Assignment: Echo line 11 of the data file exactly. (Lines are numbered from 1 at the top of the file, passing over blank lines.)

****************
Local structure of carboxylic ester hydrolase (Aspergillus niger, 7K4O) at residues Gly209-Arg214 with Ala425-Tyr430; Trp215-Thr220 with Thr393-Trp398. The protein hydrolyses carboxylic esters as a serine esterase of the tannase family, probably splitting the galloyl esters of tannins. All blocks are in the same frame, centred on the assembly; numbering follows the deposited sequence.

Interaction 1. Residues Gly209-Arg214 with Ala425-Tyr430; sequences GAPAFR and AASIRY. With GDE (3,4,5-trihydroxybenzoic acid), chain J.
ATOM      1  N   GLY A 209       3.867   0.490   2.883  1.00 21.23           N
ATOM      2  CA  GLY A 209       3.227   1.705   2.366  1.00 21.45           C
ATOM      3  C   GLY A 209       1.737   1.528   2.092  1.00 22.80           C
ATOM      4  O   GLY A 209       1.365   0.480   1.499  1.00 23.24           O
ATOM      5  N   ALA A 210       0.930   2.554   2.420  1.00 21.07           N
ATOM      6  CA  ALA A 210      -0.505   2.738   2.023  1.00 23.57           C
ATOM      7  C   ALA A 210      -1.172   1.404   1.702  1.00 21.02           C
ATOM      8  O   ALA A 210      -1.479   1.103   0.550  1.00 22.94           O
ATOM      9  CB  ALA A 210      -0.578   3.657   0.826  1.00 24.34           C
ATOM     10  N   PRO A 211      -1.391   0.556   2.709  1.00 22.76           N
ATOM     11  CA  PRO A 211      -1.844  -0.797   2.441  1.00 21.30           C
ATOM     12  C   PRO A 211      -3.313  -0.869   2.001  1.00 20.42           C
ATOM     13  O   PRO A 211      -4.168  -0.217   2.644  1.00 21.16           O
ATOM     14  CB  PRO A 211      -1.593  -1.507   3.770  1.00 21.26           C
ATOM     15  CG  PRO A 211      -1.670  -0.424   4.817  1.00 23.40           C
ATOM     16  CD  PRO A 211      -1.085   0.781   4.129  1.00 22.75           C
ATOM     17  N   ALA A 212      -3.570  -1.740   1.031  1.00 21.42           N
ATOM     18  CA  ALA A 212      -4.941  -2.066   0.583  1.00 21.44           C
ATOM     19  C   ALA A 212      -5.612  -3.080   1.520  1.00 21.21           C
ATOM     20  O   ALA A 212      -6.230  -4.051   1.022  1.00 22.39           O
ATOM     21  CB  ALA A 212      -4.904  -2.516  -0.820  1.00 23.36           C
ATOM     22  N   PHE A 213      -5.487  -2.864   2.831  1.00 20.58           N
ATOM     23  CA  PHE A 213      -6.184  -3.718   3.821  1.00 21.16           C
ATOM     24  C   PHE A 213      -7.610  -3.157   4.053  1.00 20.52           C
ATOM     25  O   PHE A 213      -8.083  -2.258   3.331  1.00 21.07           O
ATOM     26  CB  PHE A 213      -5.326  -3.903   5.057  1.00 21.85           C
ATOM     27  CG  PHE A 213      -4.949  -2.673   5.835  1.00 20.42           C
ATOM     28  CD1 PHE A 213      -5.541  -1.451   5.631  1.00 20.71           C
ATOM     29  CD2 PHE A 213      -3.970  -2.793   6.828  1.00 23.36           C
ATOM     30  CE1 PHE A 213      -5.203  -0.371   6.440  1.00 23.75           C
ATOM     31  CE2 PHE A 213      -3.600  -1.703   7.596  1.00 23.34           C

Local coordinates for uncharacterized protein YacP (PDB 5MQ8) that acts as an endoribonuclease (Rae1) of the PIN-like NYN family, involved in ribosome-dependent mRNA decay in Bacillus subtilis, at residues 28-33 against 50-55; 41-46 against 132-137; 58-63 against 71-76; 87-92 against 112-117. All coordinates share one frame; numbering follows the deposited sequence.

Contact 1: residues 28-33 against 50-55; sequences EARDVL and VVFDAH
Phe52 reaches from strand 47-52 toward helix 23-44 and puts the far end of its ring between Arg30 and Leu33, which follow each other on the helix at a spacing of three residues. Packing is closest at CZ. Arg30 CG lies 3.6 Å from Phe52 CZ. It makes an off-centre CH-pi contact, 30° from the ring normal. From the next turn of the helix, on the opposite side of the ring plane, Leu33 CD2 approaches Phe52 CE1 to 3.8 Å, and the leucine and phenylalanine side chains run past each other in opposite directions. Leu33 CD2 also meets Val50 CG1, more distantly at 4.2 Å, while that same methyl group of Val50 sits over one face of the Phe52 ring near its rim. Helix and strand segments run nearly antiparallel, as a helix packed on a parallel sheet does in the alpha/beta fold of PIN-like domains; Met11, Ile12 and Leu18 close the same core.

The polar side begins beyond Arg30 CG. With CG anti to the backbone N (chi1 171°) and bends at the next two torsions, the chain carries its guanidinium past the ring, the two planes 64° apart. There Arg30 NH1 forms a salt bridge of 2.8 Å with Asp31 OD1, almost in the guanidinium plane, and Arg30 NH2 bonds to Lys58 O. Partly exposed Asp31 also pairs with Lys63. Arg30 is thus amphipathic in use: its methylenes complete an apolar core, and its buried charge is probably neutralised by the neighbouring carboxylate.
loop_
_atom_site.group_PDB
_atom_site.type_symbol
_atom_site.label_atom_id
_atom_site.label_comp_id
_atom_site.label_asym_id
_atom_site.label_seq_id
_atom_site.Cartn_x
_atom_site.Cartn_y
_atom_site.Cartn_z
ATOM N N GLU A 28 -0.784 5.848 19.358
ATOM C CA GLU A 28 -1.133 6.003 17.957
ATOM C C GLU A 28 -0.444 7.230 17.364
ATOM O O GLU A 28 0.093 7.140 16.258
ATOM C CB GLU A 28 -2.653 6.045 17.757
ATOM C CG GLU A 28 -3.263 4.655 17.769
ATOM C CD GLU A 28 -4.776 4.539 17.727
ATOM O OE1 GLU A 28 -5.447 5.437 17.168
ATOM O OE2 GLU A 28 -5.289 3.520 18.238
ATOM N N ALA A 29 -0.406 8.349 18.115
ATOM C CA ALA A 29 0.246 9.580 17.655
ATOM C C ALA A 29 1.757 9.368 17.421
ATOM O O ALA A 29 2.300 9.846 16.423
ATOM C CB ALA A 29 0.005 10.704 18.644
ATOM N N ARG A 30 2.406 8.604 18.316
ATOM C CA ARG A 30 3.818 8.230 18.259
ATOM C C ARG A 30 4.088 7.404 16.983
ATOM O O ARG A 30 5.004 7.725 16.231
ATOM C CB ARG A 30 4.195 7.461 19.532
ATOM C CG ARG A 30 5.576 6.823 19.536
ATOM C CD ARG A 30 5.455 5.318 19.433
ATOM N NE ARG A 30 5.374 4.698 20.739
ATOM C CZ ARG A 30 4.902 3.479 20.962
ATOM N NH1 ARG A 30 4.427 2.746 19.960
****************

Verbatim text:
ATOM      9  CB  ALA A 210      -0.578   3.657   0.826  1.00 24.34           C